Inference in BNs: Explanations

• Suppose agent receives a report.

• Prob that there is a fire? P(F | R) = P(R , F) / P(R) = P(R | F) P(F) / P(R)

• Prob that there is tampering? P(T | R) = P(T ,R) / P(R)

• Suppose agent sees smoke instead.

• Prob that there is a fire?

• Prob that there is tampering?

P(A| T, F)

Evidential reasoning or explanation.

Inference in BNs: Explanations

• Suppose agent receives a report.

• Prob that there is a fire? P(F | R) = P(R , F) / P(R) = P(R | F) P(F) / P(R)

• Prob that there is tampering? P(T | R) = P(T ,R) / P(R)

• Suppose agent sees smoke instead.

• Prob that there is a fire? P(F | S) = P(F , S) / P(S)

• Prob that there is tampering? P(T | S) = P(T , S) / P(S)

P(A| T, F)

Evidential reasoning or explanation.

Inference in BNs: Explanations

Evidential reasoning or explanation. Compare posteriors with priors!

• Suppose agent receives a report.

• Prob that there is a fire? P(F | R) = 0.2305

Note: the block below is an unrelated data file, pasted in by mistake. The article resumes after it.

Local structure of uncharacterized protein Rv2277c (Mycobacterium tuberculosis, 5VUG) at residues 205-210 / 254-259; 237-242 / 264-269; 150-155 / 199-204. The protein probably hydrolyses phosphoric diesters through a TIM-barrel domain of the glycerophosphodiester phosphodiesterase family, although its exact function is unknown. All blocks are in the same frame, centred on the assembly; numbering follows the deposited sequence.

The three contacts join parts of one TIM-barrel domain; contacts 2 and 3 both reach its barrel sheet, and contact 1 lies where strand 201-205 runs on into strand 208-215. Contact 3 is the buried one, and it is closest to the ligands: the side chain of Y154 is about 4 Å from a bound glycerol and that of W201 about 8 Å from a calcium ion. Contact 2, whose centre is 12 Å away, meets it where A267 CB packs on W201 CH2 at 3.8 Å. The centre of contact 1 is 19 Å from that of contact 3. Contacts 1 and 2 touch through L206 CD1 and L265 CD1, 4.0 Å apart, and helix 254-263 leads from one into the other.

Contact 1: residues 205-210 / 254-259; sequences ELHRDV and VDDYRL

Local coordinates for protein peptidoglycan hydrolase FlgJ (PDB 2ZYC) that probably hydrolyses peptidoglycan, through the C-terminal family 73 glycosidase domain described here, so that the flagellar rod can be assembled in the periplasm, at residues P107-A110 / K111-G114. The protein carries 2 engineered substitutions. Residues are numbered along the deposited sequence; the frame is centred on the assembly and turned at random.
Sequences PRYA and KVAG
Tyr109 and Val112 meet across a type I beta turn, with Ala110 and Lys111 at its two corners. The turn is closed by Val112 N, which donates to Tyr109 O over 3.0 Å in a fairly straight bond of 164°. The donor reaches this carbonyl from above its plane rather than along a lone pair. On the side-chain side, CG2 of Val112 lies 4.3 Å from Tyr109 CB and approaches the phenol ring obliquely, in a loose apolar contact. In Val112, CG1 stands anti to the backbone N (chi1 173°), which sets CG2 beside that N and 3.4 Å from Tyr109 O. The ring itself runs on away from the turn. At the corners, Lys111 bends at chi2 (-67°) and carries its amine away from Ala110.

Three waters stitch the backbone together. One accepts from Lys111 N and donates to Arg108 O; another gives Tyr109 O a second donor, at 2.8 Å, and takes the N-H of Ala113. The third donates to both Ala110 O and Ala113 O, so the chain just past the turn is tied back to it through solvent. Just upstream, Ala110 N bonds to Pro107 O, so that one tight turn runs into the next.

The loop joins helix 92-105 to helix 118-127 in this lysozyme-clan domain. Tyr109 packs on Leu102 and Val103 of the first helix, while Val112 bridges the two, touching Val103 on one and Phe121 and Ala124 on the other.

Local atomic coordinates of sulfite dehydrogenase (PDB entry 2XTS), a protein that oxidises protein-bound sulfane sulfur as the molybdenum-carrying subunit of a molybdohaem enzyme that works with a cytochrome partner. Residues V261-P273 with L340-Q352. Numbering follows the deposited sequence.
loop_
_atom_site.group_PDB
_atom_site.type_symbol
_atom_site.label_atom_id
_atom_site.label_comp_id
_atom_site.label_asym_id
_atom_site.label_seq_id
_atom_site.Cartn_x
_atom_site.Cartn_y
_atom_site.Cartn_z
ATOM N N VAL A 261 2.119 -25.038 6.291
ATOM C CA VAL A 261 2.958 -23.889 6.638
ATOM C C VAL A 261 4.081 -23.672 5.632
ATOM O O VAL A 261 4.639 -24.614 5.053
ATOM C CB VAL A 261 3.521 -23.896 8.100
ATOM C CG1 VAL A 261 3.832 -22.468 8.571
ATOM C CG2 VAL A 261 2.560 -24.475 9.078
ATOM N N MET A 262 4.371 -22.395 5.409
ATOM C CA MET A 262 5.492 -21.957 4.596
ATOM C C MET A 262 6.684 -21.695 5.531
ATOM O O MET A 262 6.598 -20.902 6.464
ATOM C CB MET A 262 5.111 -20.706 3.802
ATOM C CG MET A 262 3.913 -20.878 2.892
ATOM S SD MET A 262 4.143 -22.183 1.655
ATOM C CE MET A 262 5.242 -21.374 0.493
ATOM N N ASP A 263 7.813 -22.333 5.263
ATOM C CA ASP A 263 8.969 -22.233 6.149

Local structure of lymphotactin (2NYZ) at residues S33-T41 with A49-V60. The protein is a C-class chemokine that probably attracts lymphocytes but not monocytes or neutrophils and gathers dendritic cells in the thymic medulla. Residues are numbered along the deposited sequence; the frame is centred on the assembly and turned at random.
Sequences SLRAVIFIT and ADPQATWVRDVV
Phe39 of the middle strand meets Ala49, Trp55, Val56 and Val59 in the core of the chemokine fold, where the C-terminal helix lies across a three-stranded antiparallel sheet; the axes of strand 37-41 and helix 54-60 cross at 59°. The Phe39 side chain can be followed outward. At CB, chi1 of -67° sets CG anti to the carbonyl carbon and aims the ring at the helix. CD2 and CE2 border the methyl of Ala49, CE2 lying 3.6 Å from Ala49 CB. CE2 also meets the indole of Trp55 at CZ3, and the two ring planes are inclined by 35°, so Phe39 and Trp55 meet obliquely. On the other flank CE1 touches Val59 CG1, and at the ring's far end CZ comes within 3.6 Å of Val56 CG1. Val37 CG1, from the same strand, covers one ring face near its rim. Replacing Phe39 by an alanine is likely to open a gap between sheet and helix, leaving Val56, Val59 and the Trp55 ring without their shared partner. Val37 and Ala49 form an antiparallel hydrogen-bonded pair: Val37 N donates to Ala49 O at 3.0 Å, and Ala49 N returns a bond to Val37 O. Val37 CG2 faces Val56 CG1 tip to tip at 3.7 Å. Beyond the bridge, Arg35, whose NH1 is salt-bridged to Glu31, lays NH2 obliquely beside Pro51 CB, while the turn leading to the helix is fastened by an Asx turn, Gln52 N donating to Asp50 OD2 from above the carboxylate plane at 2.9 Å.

• Prob that there is tampering? P(T | R) = 0.399

• Suppose agent sees smoke instead.

• Prob that there is a fire? P(F | S) = 0.476

• Prob that there is tampering? P(T | S) = 0.02

P(A| T, F)

Inference in BNs: Explanations

• Suppose agent receives a report and sees smoke.

P(A| T, F)

Evidential reasoning or explanation.

Inference in BNs: Explanations

• Suppose agent receives a report and sees smoke.

• Prob that there is a fire? P(F | R, S) = P(F, R, S) / P(R , S) = 0.964

• Prob that there is tampering? P(T | R, S) = P(T ,R, S) / P(R, S) = 0.0286

P(A| T, F)

Evidential reasoning or explanation.

Inference in BNs: Explanations

• Suppose agent receives a report and sees smoke.

• Prob that there is a fire? P(F | R, S) = P(F, R, S) / P(R , S) = 0.964

• Prob that there is tampering? P(T | R, S) = P(T ,R, S) / P(R, S) = 0.0286

Compare to: P(F | R) = 0.2305 and P(T | R) = 0.399. This is called explaining away. P(F | R, ~S) = 0.0294 and P(T | R, ~S) = 0.501.

P(A| T, F)

Evidential reasoning or explanation.